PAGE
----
Robert Ludlum’s Bourne trilogy is immensely popular, both in print and on screen. Like the original novels, it is natural that such popularity would spawn spinoffs. “The Bourne Legacy”, the new film by Tony Gilroy is therefore no surprise. What is surprising is how exciting “The Bourne Legacy” is, even though the relationship to Jason Bourne is merely peripheral.
Aaron Cross is a trained killer (just like Jason Bourne) employed by the U.S. government in a secret program. But because of the unwanted publicity of Bourne (his only appearance in the movie is a mug shot on a newscast), the government is pulling the plug on the project, and eliminating any evidence of the program’s existence. In typical spy-thriller fashion, the word “eliminate” is a euphemism for kill. On the run and outside the protection of the government program, Aaron travels to the lab where his progress has been monitored, in search of the government provided special chemicals on which his body is now dependent. There, he rescues Marta, a lab researcher also targeted for “elimination.” The two flee in search of the medical means of eradicating Aaron’s chemical dependency and therefore metaphorically cutting the strings that make him dependent on the same government that created him.
Acting is virtually irrelevant in “The Bourne Legacy” with not one shred of character development, nuance, or even two dimensionality, which is a shame, because the cast includes some terrific actors. Jeremy Renner (“The Hurt Locker”) plays Aaron Cross as a sort of cross between a robotic MacGyver, solving problems brilliantly, and athletic Jason Bourne, instinctively killing with merciless precision. There is nothing to like or dislike in the character; he is more machine than man. Rachel Weisz (“The Constant Gardener”) is classic damsel-in-distress Marta. Her role seems to exist merely to offer excuse for Aaron’s violence, and to provide a sort of “science can be used for good or evil” commentary. Edward Norton (“Primal Fear”) is the bulldog bureaucrat ruthlessly orchestrating the “elimination” of Aaron and Marta and others. His lines are basically reduced to intensely barking, “Get them!” like a super-villain in a comic book.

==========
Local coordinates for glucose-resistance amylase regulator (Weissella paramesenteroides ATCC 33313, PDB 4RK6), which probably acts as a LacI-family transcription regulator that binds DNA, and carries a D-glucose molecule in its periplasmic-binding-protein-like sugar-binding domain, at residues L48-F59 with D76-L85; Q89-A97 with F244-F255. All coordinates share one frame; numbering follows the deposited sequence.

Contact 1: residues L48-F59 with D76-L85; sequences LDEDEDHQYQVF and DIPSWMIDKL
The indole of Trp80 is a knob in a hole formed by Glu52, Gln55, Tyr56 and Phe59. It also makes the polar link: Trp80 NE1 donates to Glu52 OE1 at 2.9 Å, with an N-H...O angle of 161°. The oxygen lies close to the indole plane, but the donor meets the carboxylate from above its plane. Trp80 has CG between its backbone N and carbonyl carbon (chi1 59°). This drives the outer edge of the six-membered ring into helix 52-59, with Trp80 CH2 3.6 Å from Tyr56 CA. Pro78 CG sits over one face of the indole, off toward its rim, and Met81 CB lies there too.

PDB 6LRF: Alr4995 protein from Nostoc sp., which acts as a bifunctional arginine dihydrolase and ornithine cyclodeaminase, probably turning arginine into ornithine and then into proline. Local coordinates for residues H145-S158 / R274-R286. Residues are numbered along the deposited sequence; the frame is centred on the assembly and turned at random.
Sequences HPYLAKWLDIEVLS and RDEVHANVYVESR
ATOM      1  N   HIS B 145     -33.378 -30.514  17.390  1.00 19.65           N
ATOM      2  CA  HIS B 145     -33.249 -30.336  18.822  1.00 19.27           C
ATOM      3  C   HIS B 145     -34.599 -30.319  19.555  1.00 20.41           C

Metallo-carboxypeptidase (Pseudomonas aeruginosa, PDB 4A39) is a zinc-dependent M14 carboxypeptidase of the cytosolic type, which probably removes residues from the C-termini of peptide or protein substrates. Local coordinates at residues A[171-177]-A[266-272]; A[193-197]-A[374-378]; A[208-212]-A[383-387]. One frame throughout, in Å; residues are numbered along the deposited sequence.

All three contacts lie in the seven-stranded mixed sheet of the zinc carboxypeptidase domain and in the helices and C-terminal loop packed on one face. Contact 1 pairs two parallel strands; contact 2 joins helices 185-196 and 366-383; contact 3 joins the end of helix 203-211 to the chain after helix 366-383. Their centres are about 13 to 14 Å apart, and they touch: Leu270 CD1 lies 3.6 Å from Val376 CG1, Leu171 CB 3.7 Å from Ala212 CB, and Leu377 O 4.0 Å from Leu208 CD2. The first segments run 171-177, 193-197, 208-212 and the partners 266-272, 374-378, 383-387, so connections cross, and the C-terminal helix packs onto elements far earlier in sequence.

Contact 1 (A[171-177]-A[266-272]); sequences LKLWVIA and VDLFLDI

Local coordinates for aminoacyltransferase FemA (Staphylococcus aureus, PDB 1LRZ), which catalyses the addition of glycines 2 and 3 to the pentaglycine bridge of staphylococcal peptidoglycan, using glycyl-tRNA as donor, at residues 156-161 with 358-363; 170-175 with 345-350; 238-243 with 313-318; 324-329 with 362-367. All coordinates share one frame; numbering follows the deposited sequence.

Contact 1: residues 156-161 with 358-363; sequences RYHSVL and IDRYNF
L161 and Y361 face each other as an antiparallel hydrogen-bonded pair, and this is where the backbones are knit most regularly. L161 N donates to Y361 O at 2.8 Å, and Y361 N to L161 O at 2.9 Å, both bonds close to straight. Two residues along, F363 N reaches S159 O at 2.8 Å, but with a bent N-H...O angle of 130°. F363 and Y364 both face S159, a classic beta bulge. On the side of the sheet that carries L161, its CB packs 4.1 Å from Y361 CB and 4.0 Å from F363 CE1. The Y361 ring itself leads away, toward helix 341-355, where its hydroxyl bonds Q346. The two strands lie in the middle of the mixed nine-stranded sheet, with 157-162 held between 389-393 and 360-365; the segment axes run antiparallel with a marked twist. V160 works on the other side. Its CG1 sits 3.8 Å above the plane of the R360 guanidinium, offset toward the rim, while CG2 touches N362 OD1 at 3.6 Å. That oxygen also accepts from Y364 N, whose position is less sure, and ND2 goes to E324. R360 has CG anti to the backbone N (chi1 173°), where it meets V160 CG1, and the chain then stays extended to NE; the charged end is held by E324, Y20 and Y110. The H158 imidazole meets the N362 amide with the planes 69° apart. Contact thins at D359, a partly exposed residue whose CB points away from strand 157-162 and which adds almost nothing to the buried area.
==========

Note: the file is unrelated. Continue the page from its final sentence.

The premise of “The Bourne Legacy” is similar to “Captain America:” the government creates a superman via contemporary scientific methods in order to combat enemies of the State; the difference is that in “Captain America,” the State has benevolent motives of delivering the world from evil, while in “The Bourne Legacy,” the State depicted is a cabal of self-centered bureaucrats intent only on protecting themselves and their own authority. Similarly, Captain America himself is truly heroic, wanting to do good, help people, and defeat tyranny; while Aaron Cross (notice the initials are reversed from Captain America) is essentially a man trained to kill, has no conscience whatsoever, and is really only interested in saving himself. Yet because the government shown in the movie is so diabolical, and because Aaron is a killer through no fault of his own, he is seen as the relative hero of the movie. In literature and cinema in the 1960’s we began to see the evolution of the hero into the anti-hero; in “The Bourne Legacy” we see the devolution of superhero to super anti-hero.
This is an action flick all the way and writer-director Tony Gilroy (and his writer brother Dan Gilroy) have scripted some incredibly intricate and exciting fight/escape/chase scenes that keep the audience on the edge of their seats. Lushly filmed with brilliant colors and terrifically paced with staccato editing and slick writing, this film flies by so fast the plot holes and lack of character development barely register.